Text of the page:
Qantas submitted that the decision had been made based on the commercial interests of the company, and that other factors could be considered in the decision-making process without those factors being the “substantial or operative” justification for the outsourcing decision.

Evidence was submitted by Qantas that the Chief Operating Officer provided a number of recommendations to the Chief Executive who was the ultimate decision maker of the company. Whilst the evidence suggested that the Chief Operating Officer had taken into consideration the timing of the decision and the pending expiry date of the Enterprise Agreements, the Chief Executive submitted that this recommendation had not been a factor in his final decision.

However, when the evidence presented by Qantas was viewed in light of all the other evidence before the Court, Qantas was unable prove that the real and substantial cause of the outsourcing decision was based only on the commercial interests of the company. The Court found that Qantas had given substantial consideration to the ability to avoid negotiations with the Union in respect of the Enterprise Agreements and stated:

“The proved facts on the balance of probability fell short of proving that [Qantas] did not decide to outsource the ground operations partly to prevent the exercise by the affected employees of their workplace right to organise and engage in protected industrial action and participate in bargaining in 2021.”

Further, the Court held that the evidence led by Qantas showed a number of deficiencies in records of meetings and file notes which would have dealt with the proposed outsourcing strategies. The Court raised a number of concerns regarding the affidavit evidence submitted by Qantas stating that they were inadequate in dealing with any industrial advice received regarding the decision.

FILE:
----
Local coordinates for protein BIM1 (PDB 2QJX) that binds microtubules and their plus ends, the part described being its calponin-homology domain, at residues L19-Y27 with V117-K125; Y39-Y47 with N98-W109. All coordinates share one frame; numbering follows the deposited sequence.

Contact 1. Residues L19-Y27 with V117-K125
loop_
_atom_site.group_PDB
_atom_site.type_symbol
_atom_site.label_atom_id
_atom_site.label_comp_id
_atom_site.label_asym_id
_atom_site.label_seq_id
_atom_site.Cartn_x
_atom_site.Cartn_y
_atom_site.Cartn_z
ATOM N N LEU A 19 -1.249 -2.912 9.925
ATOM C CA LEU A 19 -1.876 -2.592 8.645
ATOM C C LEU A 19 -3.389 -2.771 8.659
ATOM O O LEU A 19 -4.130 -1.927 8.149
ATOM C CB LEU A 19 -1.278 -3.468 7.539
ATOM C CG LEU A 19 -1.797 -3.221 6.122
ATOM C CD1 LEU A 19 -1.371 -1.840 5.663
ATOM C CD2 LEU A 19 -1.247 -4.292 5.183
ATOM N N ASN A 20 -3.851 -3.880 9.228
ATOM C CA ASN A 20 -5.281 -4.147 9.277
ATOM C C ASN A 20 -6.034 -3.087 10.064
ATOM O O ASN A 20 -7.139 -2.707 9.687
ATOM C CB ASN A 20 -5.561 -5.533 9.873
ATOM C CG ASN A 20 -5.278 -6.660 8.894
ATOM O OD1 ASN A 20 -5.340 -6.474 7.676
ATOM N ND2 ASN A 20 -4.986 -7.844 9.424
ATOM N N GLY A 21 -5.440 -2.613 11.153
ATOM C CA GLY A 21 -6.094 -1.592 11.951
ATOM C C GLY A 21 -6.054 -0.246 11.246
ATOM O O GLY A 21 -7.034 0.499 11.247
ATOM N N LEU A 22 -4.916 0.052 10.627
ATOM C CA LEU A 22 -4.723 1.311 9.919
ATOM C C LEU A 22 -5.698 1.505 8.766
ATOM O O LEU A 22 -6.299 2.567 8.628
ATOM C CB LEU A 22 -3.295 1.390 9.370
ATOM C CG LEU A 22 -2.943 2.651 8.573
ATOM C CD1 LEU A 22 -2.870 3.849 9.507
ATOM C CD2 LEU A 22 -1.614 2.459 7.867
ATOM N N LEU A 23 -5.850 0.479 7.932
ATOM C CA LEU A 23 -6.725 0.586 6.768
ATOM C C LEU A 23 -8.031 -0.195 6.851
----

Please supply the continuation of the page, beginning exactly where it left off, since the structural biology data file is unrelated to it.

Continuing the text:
Subsequently, the Court held that Qantas had failed to meet the reverse onus of proof and found that Qantas had taken adverse action in reaching the outsourcing decision.

Take Home Messages

Employers are reminded that the “reverse onus” of proof casts a wide net in determining the facts of an alleged offence. Importantly, employers cannot take adverse action against employees or others for a prohibited reason. Decisions made by employers should be supported by cogent evidence and robust reasoning.

Qantas has indicated it is likely to appeal the decision. Norman Waterhouse will continue to monitor the situation and provide updates for our clients in the event of an appeal decision.

For more information in relation to any of the material contained in this article please contact Sathish Dasan on +61 8 8210 1253 or or Ganesh Krishnan on +61 8217 1395 or or Alice Tonkin on +61 8217 1361 or


6 October 2021